Slobodno kretanje osoba

01-06-2017

Slobodno kretanje i boravak osoba u Europskoj uniji temeljno je načelo na kojem počiva građanstvo Unije, a utvrđeno je Ugovorom iz Maastrichta 1992. godine. Postepeno ukidanje unutarnjih granica u okviru schengenskih sporazuma pratilo je donošenje Direktive 2004/38/EZ o pravu građana Unije i članova njihovih obitelji na slobodno kretanje i boravište na području EU-a. Bez obzira na važnost tog prava, deset godina nakon roka za provedbu Direktive i dalje postoje velike prepreke njezinoj provedbi.

Slobodno kretanje i boravak osoba u Europskoj uniji temeljno je načelo na kojem počiva građanstvo Unije, a utvrđeno je Ugovorom iz Maastrichta 1992. godine. Postepeno ukidanje unutarnjih granica u okviru schengenskih sporazuma pratilo je donošenje Direktive 2004/38/EZ o pravu građana Unije i članova njihovih obitelji na slobodno kretanje i boravište na području EU-a. Bez obzira na važnost tog prava, deset godina nakon roka za provedbu Direktive i dalje postoje velike prepreke njezinoj provedbi.

Slobodno kretanje radnika

01-06-2017

Slobodno kretanje radnika jedna je od četiriju sloboda koju uživaju građani EU-a. Ono obuhvaća pravo radnika na kretanje i boravište, pravo članova obitelji na ulazak u zemlju i boravište, pravo na rad u drugoj državi članici i pravo na to da se prema njima odnosi jednako kao i prema državljanima te države. U nekim se državama na građane koji dolaze iz novih država članica primjenjuju ograničenja. Pravila o pravu na socijalne naknade trenutačno se definiraju prvenstveno sudskom praksom Suda Europske ...

Slobodno kretanje radnika jedna je od četiriju sloboda koju uživaju građani EU-a. Ono obuhvaća pravo radnika na kretanje i boravište, pravo članova obitelji na ulazak u zemlju i boravište, pravo na rad u drugoj državi članici i pravo na to da se prema njima odnosi jednako kao i prema državljanima te države. U nekim se državama na građane koji dolaze iz novih država članica primjenjuju ograničenja. Pravila o pravu na socijalne naknade trenutačno se definiraju prvenstveno sudskom praksom Suda Europske unije.

The Implementation of the Common European Asylum System

16-05-2016

This study was commissioned by the European Parliament’s Policy Department for Citizens’ Rights and Constitutional Affairs at the request of the LIBE Committee. It provides an overview of the current implementation of the Common European Asylum System (CEAS) from both a legal and practical perspective. Against the background of large inflows of seekers of international protection, the study covers the CEAS instruments as well as the EU policy responses brought forward in 2015 until May 2016.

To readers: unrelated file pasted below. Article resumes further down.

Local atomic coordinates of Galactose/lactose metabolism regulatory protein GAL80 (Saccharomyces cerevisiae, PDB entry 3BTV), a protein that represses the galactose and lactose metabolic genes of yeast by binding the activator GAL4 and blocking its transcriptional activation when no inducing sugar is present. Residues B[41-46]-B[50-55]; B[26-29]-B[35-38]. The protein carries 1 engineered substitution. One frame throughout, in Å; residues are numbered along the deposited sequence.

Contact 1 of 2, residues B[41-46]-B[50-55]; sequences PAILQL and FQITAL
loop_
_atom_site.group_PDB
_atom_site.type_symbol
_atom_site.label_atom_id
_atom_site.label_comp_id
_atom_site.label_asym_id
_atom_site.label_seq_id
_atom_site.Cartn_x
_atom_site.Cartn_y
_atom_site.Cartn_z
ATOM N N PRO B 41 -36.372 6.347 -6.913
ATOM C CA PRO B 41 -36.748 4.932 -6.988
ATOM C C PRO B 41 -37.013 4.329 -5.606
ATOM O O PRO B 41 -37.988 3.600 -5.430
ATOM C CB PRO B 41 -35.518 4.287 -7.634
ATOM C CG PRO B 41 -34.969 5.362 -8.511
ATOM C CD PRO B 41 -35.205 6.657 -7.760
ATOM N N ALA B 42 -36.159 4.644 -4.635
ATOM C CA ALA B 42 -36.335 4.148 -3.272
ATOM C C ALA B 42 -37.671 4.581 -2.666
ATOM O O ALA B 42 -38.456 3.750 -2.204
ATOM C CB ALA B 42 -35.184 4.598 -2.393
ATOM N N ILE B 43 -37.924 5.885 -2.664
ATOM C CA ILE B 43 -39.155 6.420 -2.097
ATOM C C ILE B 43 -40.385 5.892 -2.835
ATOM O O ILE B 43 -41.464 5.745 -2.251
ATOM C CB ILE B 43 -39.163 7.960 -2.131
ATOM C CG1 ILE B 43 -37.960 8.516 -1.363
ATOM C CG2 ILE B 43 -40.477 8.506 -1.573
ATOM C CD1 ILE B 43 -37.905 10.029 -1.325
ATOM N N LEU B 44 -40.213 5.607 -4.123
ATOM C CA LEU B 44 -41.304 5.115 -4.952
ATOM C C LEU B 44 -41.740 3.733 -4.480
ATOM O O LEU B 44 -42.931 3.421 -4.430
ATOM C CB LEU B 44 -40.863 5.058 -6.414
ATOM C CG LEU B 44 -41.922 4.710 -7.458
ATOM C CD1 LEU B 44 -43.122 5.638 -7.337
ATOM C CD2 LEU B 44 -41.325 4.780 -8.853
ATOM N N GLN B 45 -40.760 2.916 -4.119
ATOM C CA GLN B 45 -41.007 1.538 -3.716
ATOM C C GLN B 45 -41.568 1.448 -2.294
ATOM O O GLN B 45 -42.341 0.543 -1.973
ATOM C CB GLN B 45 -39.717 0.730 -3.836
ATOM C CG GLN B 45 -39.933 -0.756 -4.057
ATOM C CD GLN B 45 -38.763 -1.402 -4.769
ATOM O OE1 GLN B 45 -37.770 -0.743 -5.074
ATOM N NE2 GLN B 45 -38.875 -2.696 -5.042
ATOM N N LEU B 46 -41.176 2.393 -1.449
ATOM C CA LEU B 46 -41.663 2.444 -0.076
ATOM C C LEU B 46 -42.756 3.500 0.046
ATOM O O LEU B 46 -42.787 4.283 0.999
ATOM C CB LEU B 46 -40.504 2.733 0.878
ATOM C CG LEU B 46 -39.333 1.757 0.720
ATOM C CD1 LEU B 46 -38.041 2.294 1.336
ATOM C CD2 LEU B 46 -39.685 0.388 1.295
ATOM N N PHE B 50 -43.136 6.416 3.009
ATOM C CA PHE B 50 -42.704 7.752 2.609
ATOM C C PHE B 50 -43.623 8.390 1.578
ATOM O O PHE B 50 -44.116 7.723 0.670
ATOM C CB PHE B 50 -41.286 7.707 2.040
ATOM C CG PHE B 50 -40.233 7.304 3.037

This study was commissioned by the European Parliament’s Policy Department for Citizens’ Rights and Constitutional Affairs at the request of the LIBE Committee. It provides an overview of the current implementation of the Common European Asylum System (CEAS) from both a legal and practical perspective. Against the background of large inflows of seekers of international protection, the study covers the CEAS instruments as well as the EU policy responses brought forward in 2015 until May 2016.

Vanjski autor

Martin WAGNER, Paul BAUMGARTNER, Angeliki DIMITRIADI, Rebecca O’DONNELL, Albert KRALER, Jimy PERUMADAN, Jan Hagen SCHLOTZHAUER, Ivana SIMIC and Dersim YABASUN

On the Frontline: The Hotspot Approach to Managing Migration

10-05-2016

This study, commissioned by the European Parliament’s Policy Department for Citizens’ Rights and Constitutional Affairs at the request of the LIBE Committee, places the new “hotspot approach” to managing migration within its policy framework. It examines the way in which EU agencies provide support to frontline Member States, with particular focus on Greece, and assesses the chief challenges identified to date in both the policy design and operational implementation of hotspots.

This study, commissioned by the European Parliament’s Policy Department for Citizens’ Rights and Constitutional Affairs at the request of the LIBE Committee, places the new “hotspot approach” to managing migration within its policy framework. It examines the way in which EU agencies provide support to frontline Member States, with particular focus on Greece, and assesses the chief challenges identified to date in both the policy design and operational implementation of hotspots.

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AFCO ICM on the Reform of European Electoral Law & Parliament's Right of Inquiry
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The development of new tax practices:what new schemes should the EU pay attention to?
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FISC